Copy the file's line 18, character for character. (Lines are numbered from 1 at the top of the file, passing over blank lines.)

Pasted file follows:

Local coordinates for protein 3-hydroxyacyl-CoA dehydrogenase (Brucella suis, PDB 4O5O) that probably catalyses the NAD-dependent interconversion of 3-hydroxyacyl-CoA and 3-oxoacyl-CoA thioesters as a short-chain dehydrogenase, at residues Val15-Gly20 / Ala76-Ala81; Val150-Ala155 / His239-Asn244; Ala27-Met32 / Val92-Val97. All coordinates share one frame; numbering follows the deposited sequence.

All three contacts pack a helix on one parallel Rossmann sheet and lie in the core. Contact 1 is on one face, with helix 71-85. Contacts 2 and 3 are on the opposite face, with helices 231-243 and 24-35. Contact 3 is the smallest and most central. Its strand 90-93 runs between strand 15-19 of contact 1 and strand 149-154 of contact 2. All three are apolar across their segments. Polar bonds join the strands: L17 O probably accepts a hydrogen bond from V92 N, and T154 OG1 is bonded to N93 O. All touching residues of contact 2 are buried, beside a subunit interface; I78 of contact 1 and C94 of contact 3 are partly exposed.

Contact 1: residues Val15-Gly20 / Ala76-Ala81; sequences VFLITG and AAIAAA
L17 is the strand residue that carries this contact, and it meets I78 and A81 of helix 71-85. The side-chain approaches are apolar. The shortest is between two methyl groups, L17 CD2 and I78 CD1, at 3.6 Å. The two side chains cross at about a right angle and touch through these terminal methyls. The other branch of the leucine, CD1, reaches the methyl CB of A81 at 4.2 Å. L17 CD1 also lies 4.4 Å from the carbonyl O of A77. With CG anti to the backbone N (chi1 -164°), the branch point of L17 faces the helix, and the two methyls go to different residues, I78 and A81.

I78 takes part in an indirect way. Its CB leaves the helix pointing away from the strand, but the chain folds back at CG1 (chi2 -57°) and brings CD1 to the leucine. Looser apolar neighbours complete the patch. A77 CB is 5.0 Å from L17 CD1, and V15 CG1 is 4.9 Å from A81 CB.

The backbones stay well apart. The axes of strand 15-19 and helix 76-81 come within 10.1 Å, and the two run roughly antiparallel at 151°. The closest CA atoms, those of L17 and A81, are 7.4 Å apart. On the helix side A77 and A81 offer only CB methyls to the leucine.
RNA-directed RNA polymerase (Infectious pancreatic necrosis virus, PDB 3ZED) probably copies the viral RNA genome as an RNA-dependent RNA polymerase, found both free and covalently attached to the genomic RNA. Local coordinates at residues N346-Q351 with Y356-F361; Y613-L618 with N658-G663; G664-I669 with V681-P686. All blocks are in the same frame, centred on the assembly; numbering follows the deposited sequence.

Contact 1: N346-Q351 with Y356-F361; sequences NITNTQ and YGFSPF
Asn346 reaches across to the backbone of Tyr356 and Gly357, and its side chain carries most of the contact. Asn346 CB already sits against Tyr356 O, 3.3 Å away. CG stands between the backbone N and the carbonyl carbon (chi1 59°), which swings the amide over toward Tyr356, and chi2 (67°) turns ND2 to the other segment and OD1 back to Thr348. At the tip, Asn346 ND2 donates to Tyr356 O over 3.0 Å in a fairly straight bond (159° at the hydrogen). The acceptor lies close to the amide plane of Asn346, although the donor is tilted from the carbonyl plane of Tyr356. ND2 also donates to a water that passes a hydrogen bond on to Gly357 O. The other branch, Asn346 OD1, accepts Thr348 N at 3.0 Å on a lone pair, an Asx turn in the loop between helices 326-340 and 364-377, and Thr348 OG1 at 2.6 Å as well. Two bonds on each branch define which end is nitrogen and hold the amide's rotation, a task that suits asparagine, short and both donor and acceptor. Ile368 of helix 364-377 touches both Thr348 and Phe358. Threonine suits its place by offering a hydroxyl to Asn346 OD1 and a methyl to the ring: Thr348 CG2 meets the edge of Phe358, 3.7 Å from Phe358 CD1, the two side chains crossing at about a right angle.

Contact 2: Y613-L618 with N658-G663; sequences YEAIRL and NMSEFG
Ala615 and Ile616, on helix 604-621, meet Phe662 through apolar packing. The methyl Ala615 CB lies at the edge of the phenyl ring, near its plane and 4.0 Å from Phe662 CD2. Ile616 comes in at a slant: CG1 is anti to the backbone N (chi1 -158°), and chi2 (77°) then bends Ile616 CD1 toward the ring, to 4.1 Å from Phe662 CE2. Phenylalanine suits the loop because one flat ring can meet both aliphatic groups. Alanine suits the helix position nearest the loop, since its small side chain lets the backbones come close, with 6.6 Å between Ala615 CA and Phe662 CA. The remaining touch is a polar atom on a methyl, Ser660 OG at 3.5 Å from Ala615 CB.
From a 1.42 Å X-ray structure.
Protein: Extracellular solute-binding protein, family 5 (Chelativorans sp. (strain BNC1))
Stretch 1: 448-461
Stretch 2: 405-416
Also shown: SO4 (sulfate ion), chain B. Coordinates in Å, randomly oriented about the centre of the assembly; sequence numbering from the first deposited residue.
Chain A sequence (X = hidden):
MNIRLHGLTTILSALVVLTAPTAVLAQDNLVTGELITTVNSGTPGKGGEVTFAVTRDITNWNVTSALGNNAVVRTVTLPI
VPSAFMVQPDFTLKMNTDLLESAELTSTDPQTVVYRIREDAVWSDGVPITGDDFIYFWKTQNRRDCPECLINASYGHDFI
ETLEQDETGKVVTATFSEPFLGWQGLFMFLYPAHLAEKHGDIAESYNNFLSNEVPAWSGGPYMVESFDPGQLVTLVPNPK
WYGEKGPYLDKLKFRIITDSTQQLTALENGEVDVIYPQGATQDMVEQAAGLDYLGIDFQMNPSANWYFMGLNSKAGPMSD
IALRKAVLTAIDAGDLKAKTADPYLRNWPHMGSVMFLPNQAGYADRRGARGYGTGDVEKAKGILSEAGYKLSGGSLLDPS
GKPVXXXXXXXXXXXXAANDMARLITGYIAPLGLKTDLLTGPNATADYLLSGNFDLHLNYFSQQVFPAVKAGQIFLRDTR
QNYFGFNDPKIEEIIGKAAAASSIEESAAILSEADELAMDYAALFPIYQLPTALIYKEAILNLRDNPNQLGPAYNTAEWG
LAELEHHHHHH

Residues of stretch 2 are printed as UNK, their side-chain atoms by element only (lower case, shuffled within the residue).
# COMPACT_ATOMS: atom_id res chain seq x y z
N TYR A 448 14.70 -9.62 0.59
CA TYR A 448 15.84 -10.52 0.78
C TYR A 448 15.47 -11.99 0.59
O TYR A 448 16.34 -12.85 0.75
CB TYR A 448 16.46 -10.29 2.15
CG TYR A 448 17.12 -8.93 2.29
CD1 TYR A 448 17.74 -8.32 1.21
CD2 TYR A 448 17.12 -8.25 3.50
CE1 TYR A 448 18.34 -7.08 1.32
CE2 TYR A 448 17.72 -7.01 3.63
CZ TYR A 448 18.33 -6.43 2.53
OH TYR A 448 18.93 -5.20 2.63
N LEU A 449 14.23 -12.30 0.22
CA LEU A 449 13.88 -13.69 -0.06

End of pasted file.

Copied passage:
MNIRLHGLTTILSALVVLTAPTAVLAQDNLVTGELITTVNSGTPGKGGEVTFAVTRDITNWNVTSALGNNAVVRTVTLPI